ILO - Navigos Search study identifies varying degrees of gender discrimination in employment.
Gender-based discrimination remains common in recruitment practices in Vietnam’s private sector, whereas a fairer degree of gender equality is recorded in the working environment and promotion opportunities.
These were the main findings of a new policy brief entitled “Gender equality in recruitment and promotion practices in Vietnam”, which comes from the latest study conducted by the International Labor Organization (ILO) in co-operation with Navigos Search.
One in five out of 12,300 job postings in the country’s four largest job portals - Vietnamworks, JobStreet, CareerBuilder and CareerLink - between mid-November 2014 and mid-January 2015 included gender requirements.
Among such job advertisements with gender preferences, 70 per cent said the position would be filled by a man whereas only 30 per cent sought female applicants.
Men were most often targeted for more technical and highly-skilled jobs or jobs that require more outdoor tasks, such as architects, drivers, engineers, and IT professionals.
Meanwhile, women were often preferred for office and support work, such as receptionists, secretaries, accountants, human resources staff and general affairs positions.
Source: ILO &Navigos Search
“Job advertisements should avoid any mention of gender as this represents a direct form of gender-based discrimination, and such ‘glass walls’ will result in gender segregation by occupation and job function,” said ILO Vienam Director Gyorgy Sziraczki. “This will limit the ability of businesses to fully benefit from the talent of newly-recruited employers.”
By advertising gender preference, women’s and even men’s access to certain types of jobs is restricted, thereby depriving them of important opportunities in the labor market.
“The majority of occupations where male workers are preferred are higher-skilled and better paid than most of those for women,” said Ms. Nguyen Thi Van Anh, Managing Director of Navigos Search.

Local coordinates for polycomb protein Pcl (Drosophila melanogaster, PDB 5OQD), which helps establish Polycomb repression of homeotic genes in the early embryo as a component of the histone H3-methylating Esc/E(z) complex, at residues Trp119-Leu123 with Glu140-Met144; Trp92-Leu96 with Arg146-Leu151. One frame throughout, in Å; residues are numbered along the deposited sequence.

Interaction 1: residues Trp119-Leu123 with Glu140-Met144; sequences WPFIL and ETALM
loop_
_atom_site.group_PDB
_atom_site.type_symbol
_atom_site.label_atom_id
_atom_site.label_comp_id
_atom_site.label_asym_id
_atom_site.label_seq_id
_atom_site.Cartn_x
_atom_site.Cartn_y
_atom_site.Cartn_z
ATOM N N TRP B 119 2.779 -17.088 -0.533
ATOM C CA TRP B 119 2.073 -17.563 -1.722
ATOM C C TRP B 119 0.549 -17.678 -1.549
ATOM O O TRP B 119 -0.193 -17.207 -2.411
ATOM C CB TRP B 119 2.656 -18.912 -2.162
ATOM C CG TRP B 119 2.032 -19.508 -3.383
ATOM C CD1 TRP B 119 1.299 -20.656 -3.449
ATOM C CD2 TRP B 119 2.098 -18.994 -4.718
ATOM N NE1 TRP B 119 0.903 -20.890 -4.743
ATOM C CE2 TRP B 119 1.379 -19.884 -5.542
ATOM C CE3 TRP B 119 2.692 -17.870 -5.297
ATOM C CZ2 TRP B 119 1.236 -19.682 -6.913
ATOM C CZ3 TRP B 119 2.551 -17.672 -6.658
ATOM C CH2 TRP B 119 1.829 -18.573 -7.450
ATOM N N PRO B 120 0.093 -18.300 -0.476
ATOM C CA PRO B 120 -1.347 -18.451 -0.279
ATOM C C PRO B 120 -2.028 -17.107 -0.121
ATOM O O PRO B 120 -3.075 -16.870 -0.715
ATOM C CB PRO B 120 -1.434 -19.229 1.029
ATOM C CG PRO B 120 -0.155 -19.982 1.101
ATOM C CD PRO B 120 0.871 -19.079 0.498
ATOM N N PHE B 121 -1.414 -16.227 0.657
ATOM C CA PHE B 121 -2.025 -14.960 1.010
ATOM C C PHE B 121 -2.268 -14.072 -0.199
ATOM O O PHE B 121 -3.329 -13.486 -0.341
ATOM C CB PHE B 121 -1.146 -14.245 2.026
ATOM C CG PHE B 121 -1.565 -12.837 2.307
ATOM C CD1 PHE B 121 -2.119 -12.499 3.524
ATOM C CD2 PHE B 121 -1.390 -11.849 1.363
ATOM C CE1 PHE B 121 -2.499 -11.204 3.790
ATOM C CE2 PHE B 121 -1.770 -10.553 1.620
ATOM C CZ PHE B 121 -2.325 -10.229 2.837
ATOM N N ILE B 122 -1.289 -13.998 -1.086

Source: ILO &Navigos Search
Gender segregation along the career ladder within an occupation was also shown in job advertisements for managerial positions. Up to 83 per cent of management job postings with gender preferences sought male applicants. Significantly, all of the director posts were exclusively for men.
As part of the study, a survey of employers in the private sector in January 2015 revealed that apart from academic qualifications and work experience - the two most important factors in recruiting decisions - two-thirds of employers ask questions about the applicants’ availability to work outside of normal working hours. Up to 43 per cent of employers also seek to determine applicants’ marital status and 30 per cent tried to identity any future plans to have children.
However, another survey of candidates in mid-career posts showed that far more female candidates were asked about their future childbearing plans and family responsibilities than men.
According to Ms. Van Anh, the perception that women, not men, bear the main responsibility for housework, childcare, and the care of other dependents is an important factor in hiring decisions.
However, once landing a job the majority of candidates for senior positions, who are typically at least 28 years of age and in mid-career, do not see gender-based discrimination in the working environment and in promotion opportunities.
The study found a fair degree of equal salary increases for women (with only 8 per cent of female interviewees reporting they were refused a pay rise because of their gender), reinforcing the fact that the gender wage gap is relatively small in Vietnam. The gap was 9.4 per cent in the 2013 Vietnam Labour Force Survey, compared to 4 to 36 per cent globally.
Two thirds of mid-career candidates believe that women and men have an equal chance of being promoted at their company.
However, the study still noted room for improvement.
Only 60 per cent of employers interviewed count maternity leave as part of the length of service, which is required by law. With the length of service being the second most important factor when employers make promotion decisions, this represents a significant disadvantage for women to progress in their careers.
“Creating a gender-sensitive business environment that promotes work-life balance must be a priority,” said Mr. Sziraczki. “This will benefit workers, companies and society as a whole; a mutual gain for everyone.”
Recommendations from the policy brief include putting in place specific regulations to prohibit gender-based discrimination practices, such as advertising gender preferences in job postings; improving law enforcement; raising awareness about the social and economic benefits of gender equality to break long-standing stereotypes; and allowing flexible arrangements for employees to manage work and family commitments in line with labor laws.
- Gender discrimination